The awards-season red carpet has become a corporate battleground for jewelry companies jostling for brand recognition by enticing stars to wear their gems.
It’s all about reaching for glamour, burnishing image and, of course, spending money to get there.
Harry Winston, Neil Lane and Fred Leighton and a few others dominated the market to bejewel stars for the Golden Globes, Academy Awards and other key events. In recent years, however, the red carpet has become inundated with jewelry from fledgling or less well-known companies such as Daniel K and Kwiat.
To compete, some jewelry houses are said to pay stars — and the stylists who dress them — to wear their gems. But the practice, which is acknowledged in whispered conversations, is something that few, if any, companies will admit to publicly.
Houses such as Cartier, Bulgari and Van Cleef & Arpels have found other ways to get in the red-carpet game, in which being anointed by actresses such as Nicole Kidman, Reese Witherspoon, Salma Hayek and Cate Blanchett can catapult a brand to worldwide attention.
Cartier will cosponsor the NBC/Universal-Focus Features Golden Globe party in the penthouse of the Beverly Hilton hotel after Monday night’s awards show. The event will be an homage to the brand’s long association with Hollywood: Eight vintage pieces from the private (not-for-sale) collection, such as the diamond bracelets Gloria Swanson wore in “Sunset Boulevard,” will be displayed as the centerpiece of the 300-person fete, and huge images of icons such as Elizabeth Taylor in Cartier will decorate the room. Events like this can cost as much as $1 million, according to industry estimates.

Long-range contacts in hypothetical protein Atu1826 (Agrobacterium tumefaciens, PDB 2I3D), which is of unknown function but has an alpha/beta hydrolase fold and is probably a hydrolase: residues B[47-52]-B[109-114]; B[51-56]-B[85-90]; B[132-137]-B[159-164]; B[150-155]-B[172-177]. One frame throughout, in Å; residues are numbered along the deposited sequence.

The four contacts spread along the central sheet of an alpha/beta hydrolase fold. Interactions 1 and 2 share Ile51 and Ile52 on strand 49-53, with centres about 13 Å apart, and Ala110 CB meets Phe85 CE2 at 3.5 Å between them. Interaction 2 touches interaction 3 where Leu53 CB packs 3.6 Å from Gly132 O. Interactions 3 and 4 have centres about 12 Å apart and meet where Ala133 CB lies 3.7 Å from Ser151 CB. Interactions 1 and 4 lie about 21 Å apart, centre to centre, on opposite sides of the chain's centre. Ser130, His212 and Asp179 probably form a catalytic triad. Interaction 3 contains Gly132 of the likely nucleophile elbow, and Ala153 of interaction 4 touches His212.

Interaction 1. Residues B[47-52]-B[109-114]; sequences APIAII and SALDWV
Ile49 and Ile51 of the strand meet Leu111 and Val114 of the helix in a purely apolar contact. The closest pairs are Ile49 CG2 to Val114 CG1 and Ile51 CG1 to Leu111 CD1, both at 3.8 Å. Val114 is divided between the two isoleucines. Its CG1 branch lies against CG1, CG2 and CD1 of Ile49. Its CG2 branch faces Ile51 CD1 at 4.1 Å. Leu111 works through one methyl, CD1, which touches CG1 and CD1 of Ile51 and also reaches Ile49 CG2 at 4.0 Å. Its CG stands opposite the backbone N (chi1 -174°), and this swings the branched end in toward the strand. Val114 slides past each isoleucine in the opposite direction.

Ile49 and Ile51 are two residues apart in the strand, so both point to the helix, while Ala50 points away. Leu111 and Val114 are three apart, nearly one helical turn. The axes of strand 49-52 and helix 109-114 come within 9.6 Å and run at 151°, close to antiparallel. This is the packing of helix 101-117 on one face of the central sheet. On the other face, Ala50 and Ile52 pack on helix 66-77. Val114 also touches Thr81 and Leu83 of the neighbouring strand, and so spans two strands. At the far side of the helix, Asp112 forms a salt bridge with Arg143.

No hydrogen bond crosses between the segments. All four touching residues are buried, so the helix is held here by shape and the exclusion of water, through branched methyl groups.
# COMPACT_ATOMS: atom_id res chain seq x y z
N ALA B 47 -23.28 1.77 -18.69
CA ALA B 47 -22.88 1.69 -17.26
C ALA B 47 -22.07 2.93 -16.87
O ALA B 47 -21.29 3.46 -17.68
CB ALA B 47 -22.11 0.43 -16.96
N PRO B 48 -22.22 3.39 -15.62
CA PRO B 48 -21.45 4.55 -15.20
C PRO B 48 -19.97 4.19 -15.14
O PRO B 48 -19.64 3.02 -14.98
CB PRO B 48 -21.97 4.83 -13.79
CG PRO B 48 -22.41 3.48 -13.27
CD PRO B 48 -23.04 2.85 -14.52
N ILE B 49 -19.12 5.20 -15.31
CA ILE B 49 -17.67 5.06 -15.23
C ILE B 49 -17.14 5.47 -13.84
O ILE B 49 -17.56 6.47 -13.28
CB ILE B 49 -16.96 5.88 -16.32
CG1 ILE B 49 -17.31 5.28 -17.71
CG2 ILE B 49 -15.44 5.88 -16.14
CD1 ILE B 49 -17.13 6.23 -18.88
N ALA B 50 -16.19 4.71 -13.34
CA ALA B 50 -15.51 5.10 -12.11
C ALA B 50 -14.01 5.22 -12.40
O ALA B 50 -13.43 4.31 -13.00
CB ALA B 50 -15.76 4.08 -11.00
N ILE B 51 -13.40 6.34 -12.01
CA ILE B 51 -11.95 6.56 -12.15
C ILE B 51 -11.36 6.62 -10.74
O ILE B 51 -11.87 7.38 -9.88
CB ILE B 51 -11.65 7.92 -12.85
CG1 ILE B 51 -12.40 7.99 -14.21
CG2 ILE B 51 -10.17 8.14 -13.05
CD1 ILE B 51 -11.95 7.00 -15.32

Frédéric de Narp, president and chief executive officer of Cartier in North America, said it is important for Cartier to have a presence on the red carpet even if it doesn’t translate into dollars and cents.
“We are selling without the red carpet,” he said. “Our clients are more sophisticated, they don’t come to us because they see a pair of earrings on a celebrity and desire to buy them. I’m not hiding the fact that it does attract interest. It brings glamour and value to be chosen by an A-list celebrity we like. To tell you it will add on the bottom line, I don’t measure or see the results so far.”
Van Cleef & Arpels, which, like Cartier, is owned by Compagnie Financière Richemont AG, is equally selective. The firm is flying pieces from New York and Europe — some of them never before unveiled — to Hollywood in the hope of getting just the right star to sparkle in them.
“[The red carpet] is one of the main opportunities to showcase jewelry,” said Emmanuel Perrin, ceo and president of Van Cleef’s North American division. “It’s definitely a very important event where you link the celebrity and glamour with fashion and jewelry….We are trying to use that event as an opportunity to unveil pieces we have not shown before.”
Chopard sponsors many film industry events, including the Cannes Film Festival. “The company…would definitely love to see its creations worn by the most talented women in the field,” said Stephanie Labeille, director of press and public relations. Chopard came under intense media scrutiny in 2004 after unnamed individuals said the firm paid actresses such as Charlize Theron to wear its jewelry to the Oscars. The company denied the accusation.